During your treatment journey there will be good days and bad days, and it’s important to keep track of those too. Each day you should record which symptoms you are feeling, when the symptoms began and the intensity on a 1-10 scale. This will allow you to easily update your doctors and keep them informed on how you’re doing.
Here you will find a one year, printable calendar. This calendar includes space to record your symptoms each day, along with when during the day the symptoms began.
Your planner is not just a great place to keep track of when you need to be somewhere, but also to know where you need to be. At the bottom of your calendar you will find space to keep track of contact information for your insurance, doctors, nurses, social workers, referrals, support groups and more. Otherwise, you may end up with dozens of little notes and business cards scattered everywhere from your car to your office and everywhere in between. These pages will make sure you never lose or misplace all of that important information.
There is so much information to keep up with and it can seem overwhelming, especially when a doctor is asking you to provide specific information. That’s why it is important to write everything. If at any time you choose to see a new doctor or there is any issue that arises with your insurance you will likely be asked to provide this information. Having all the information written saves you the time and energy of trying to remember specifics and can be very helpful in future diagnosis or treatment options.
Download and Print
Personal Cancer History (Fill out and bring to your first appointment)
Cancer clinical trials are medical research studies where people participate as volunteers to test new methods of prevention, screening, diagnosis or treatment of a disease. Typically clinical trials are something you want to discuss with your doctor at the time of your diagnosis. There are numerous different types of cancer trials, many of which are specific to certain types of cancer, or even certain stages of cancer.
There are numerous clinical trials available for nearly every type of cancer and every stage of cancer. Most of these clinical trials are either funded privately or through the federal government. Below you’ll find three links that you can use to help find clinical trials that apply to you and your diagnosis.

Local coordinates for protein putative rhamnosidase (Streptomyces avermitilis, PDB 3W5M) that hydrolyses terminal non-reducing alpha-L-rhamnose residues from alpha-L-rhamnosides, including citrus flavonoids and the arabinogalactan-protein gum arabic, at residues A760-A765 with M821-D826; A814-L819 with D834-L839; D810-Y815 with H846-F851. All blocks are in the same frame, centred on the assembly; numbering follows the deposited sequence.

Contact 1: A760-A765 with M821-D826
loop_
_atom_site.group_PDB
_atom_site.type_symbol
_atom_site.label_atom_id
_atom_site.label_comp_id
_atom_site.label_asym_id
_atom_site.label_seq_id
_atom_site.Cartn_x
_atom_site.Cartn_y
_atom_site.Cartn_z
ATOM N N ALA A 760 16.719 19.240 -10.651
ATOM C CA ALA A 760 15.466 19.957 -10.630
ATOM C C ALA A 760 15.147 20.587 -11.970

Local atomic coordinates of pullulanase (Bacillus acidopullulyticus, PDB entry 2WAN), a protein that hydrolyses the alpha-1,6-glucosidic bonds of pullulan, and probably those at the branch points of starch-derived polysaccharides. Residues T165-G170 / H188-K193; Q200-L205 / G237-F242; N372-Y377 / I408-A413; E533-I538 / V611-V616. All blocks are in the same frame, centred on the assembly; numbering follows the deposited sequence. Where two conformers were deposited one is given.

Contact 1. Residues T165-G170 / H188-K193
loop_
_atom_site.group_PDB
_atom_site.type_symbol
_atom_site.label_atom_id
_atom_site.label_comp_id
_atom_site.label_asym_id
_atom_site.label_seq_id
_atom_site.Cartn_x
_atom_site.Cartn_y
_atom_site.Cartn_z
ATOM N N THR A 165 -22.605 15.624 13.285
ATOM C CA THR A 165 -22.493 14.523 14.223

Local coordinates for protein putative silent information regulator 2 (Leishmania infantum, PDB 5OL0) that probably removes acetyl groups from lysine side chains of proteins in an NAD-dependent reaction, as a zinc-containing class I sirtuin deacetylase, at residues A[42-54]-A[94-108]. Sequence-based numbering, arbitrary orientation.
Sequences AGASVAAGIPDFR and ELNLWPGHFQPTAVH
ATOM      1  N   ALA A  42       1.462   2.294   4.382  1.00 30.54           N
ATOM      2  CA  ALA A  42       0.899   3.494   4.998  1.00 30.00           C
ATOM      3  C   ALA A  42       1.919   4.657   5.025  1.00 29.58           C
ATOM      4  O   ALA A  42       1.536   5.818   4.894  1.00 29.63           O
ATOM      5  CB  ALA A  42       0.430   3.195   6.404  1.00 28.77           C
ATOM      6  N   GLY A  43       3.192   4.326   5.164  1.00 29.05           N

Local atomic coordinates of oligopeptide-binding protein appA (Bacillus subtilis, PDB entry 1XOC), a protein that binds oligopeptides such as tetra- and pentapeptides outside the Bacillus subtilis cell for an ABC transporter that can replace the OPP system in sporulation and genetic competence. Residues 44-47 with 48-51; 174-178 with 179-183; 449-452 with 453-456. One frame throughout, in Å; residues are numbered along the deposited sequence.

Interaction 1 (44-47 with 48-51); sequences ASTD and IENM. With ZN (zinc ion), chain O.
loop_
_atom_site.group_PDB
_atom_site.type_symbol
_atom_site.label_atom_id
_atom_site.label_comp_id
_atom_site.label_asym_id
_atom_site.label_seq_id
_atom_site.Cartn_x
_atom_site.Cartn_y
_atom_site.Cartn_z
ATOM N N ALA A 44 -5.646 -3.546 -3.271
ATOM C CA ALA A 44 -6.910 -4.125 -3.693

Questions to Ask
Beginning a clinical trial can be scary and leave some patients with a feeling of uncertainty. We’ve provided a list of possible questions you can ask your doctor or provider to help give you more information as you consider clinical trials.
- What is the purpose of the trial?
- How do the researchers believe that the treatment being studied may be better than the one being used now?
- How long will I be in the trial?
- What kinds of tests and treatments are involved?
- How will the doctor know if the treatment is working?
- How long do I have to make up my mind before the trial begins?
- What are the possible side effects or risks of the new treatment?
- Will I have to pay for any of the treatments/tests?
- How far will I have to travel to participate in this trial?
- Will I have to stay in the hospital during the clinical trial? If so, for how long?
It is important that you stay well informed when it comes to your disease. Here are a list of some examples of the types of questions you may want to ask your cancer care team. (Click on the topic below to reveal the questions.)
- What are the risk factors with this disease?
- Is this type of cancer genetic? Could other members of my family be at a risk?
- What lifestyle changes do you recommend I make to stay as health as possible during treatment?
- What are some common symptoms with this type of cancer?
- How can I avoid or manage the symptoms with my daily activity?
- Are there any activities that make the symptoms worse?
- What tests are necessary with this disease and how often?
- How long will it take to get the results? Will I get them in person at my next appointment or over the phone?
- How much about my diagnosis should I share with my family and friends and when?
- What is the stage of my cancer?
- Has the cancer spread? If so, to where?
- What are my treatment options?
- How much experience do you have treating this type of cancer?
- Will I need to be hospitalized for treatments?
- How will this treatment affect my daily life?
These are just a few of the many questions that may come up along the way. Cancer can be overwhelming and will attempt to overload not just your body but also your mind. The doctors, nurses and other providers at Lexington Clinic are committed to helping you and your family in every way possible through this process.